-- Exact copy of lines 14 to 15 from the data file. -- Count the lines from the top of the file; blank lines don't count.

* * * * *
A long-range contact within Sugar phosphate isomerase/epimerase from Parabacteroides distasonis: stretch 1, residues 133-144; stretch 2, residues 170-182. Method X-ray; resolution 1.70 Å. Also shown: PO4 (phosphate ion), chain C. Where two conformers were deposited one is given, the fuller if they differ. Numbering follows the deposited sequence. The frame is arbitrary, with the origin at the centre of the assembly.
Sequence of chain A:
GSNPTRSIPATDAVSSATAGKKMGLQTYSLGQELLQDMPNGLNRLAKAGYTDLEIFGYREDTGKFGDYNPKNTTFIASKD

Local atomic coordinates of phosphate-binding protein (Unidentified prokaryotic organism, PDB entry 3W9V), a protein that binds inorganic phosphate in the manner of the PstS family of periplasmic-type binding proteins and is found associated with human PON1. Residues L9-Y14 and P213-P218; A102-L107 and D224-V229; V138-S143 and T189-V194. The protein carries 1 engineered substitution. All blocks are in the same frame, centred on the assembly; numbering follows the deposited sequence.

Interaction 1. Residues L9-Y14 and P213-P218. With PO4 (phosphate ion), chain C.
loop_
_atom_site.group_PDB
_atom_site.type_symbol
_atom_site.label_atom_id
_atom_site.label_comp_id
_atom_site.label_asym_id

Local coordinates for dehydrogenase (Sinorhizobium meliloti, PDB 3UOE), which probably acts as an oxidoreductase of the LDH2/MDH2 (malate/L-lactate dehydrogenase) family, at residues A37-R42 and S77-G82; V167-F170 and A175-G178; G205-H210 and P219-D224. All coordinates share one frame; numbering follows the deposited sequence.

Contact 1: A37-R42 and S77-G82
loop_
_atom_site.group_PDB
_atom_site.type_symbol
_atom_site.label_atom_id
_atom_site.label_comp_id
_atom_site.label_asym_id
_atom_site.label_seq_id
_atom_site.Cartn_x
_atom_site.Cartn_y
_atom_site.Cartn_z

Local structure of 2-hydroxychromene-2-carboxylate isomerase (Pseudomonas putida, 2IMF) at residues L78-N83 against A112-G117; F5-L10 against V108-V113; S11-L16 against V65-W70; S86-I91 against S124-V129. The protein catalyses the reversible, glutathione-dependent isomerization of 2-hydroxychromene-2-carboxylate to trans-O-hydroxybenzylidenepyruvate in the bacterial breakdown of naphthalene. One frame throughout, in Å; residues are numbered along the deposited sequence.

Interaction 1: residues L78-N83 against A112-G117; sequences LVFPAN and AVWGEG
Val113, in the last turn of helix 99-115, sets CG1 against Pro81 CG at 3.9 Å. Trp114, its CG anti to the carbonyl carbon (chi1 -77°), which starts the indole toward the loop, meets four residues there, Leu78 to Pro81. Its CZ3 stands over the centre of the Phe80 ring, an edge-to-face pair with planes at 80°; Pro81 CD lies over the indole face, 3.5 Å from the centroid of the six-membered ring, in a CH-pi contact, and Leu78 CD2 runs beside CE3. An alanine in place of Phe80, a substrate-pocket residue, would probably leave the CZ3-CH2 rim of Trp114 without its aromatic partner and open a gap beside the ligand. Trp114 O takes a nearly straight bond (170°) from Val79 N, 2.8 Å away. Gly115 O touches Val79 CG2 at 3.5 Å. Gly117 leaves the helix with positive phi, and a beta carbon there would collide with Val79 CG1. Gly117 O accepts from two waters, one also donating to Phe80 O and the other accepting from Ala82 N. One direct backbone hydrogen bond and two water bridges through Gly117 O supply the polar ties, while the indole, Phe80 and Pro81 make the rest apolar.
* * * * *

loop_
_atom_site.group_PDB